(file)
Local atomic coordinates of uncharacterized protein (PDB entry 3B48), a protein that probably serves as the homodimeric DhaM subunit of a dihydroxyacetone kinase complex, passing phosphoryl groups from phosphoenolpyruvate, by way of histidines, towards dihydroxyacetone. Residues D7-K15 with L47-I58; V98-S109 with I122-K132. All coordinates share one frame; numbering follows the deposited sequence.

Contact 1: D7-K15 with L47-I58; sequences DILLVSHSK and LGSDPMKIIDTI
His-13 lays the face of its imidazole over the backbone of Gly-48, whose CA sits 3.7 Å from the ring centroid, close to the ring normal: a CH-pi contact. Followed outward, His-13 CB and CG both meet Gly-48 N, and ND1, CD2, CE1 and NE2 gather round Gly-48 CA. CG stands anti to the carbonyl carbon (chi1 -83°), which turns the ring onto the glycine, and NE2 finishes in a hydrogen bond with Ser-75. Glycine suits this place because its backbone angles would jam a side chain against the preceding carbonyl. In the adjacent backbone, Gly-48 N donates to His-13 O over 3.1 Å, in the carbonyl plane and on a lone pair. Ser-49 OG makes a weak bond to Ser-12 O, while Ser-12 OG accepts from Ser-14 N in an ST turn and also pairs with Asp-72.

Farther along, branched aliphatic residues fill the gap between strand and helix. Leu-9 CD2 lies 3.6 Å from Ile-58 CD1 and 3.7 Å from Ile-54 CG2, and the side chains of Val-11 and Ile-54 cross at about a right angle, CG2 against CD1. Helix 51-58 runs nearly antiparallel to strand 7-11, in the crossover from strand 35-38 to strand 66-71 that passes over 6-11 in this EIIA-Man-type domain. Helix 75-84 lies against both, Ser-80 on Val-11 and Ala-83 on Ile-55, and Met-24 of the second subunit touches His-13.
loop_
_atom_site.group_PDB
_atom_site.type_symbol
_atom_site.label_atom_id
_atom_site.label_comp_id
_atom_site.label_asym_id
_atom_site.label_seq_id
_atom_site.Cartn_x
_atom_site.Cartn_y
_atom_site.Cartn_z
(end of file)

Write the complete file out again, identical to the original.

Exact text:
Local atomic coordinates of uncharacterized protein (PDB entry 3B48), a protein that probably serves as the homodimeric DhaM subunit of a dihydroxyacetone kinase complex, passing phosphoryl groups from phosphoenolpyruvate, by way of histidines, towards dihydroxyacetone. Residues D7-K15 with L47-I58; V98-S109 with I122-K132. All coordinates share one frame; numbering follows the deposited sequence.

Contact 1: D7-K15 with L47-I58; sequences DILLVSHSK and LGSDPMKIIDTI
His-13 lays the face of its imidazole over the backbone of Gly-48, whose CA sits 3.7 Å from the ring centroid, close to the ring normal: a CH-pi contact. Followed outward, His-13 CB and CG both meet Gly-48 N, and ND1, CD2, CE1 and NE2 gather round Gly-48 CA. CG stands anti to the carbonyl carbon (chi1 -83°), which turns the ring onto the glycine, and NE2 finishes in a hydrogen bond with Ser-75. Glycine suits this place because its backbone angles would jam a side chain against the preceding carbonyl. In the adjacent backbone, Gly-48 N donates to His-13 O over 3.1 Å, in the carbonyl plane and on a lone pair. Ser-49 OG makes a weak bond to Ser-12 O, while Ser-12 OG accepts from Ser-14 N in an ST turn and also pairs with Asp-72.

Farther along, branched aliphatic residues fill the gap between strand and helix. Leu-9 CD2 lies 3.6 Å from Ile-58 CD1 and 3.7 Å from Ile-54 CG2, and the side chains of Val-11 and Ile-54 cross at about a right angle, CG2 against CD1. Helix 51-58 runs nearly antiparallel to strand 7-11, in the crossover from strand 35-38 to strand 66-71 that passes over 6-11 in this EIIA-Man-type domain. Helix 75-84 lies against both, Ser-80 on Val-11 and Ala-83 on Ile-55, and Met-24 of the second subunit touches His-13.
loop_
_atom_site.group_PDB
_atom_site.type_symbol
_atom_site.label_atom_id
_atom_site.label_comp_id
_atom_site.label_asym_id
_atom_site.label_seq_id
_atom_site.Cartn_x
_atom_site.Cartn_y
_atom_site.Cartn_z